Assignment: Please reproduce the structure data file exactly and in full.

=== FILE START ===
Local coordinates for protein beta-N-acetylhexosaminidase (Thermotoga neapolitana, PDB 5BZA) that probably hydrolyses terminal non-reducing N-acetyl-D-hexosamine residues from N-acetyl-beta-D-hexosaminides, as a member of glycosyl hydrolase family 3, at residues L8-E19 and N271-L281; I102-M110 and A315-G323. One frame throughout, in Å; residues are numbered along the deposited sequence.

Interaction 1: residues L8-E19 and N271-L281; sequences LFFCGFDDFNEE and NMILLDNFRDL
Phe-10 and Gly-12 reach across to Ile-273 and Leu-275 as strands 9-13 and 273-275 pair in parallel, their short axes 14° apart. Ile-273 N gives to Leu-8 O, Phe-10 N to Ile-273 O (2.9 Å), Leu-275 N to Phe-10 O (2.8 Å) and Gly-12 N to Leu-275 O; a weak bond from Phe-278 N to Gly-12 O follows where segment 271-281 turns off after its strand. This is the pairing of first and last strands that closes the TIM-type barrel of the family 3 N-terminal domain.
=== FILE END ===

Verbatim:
Local coordinates for protein beta-N-acetylhexosaminidase (Thermotoga neapolitana, PDB 5BZA) that probably hydrolyses terminal non-reducing N-acetyl-D-hexosamine residues from N-acetyl-beta-D-hexosaminides, as a member of glycosyl hydrolase family 3, at residues L8-E19 and N271-L281; I102-M110 and A315-G323. One frame throughout, in Å; residues are numbered along the deposited sequence.

Interaction 1: residues L8-E19 and N271-L281; sequences LFFCGFDDFNEE and NMILLDNFRDL
Phe-10 and Gly-12 reach across to Ile-273 and Leu-275 as strands 9-13 and 273-275 pair in parallel, their short axes 14° apart. Ile-273 N gives to Leu-8 O, Phe-10 N to Ile-273 O (2.9 Å), Leu-275 N to Phe-10 O (2.8 Å) and Gly-12 N to Leu-275 O; a weak bond from Phe-278 N to Gly-12 O follows where segment 271-281 turns off after its strand. This is the pairing of first and last strands that closes the TIM-type barrel of the family 3 N-terminal domain.